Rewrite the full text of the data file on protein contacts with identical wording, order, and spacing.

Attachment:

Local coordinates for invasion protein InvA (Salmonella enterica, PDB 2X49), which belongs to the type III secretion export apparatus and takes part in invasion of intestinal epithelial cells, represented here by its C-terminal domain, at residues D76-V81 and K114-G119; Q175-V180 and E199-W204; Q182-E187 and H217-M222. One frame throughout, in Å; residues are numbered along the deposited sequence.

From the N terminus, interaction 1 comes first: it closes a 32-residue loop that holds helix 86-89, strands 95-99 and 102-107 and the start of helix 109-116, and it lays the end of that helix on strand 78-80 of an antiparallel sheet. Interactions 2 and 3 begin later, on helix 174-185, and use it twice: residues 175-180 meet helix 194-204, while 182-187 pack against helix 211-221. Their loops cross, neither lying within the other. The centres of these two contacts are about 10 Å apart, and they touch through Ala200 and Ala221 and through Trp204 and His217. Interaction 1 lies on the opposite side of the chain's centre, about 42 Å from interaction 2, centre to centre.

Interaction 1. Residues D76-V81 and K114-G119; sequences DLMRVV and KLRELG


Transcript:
Local coordinates for invasion protein InvA (Salmonella enterica, PDB 2X49), which belongs to the type III secretion export apparatus and takes part in invasion of intestinal epithelial cells, represented here by its C-terminal domain, at residues D76-V81 and K114-G119; Q175-V180 and E199-W204; Q182-E187 and H217-M222. One frame throughout, in Å; residues are numbered along the deposited sequence.

From the N terminus, interaction 1 comes first: it closes a 32-residue loop that holds helix 86-89, strands 95-99 and 102-107 and the start of helix 109-116, and it lays the end of that helix on strand 78-80 of an antiparallel sheet. Interactions 2 and 3 begin later, on helix 174-185, and use it twice: residues 175-180 meet helix 194-204, while 182-187 pack against helix 211-221. Their loops cross, neither lying within the other. The centres of these two contacts are about 10 Å apart, and they touch through Ala200 and Ala221 and through Trp204 and His217. Interaction 1 lies on the opposite side of the chain's centre, about 42 Å from interaction 2, centre to centre.

Interaction 1. Residues D76-V81 and K114-G119; sequences DLMRVV and KLRELG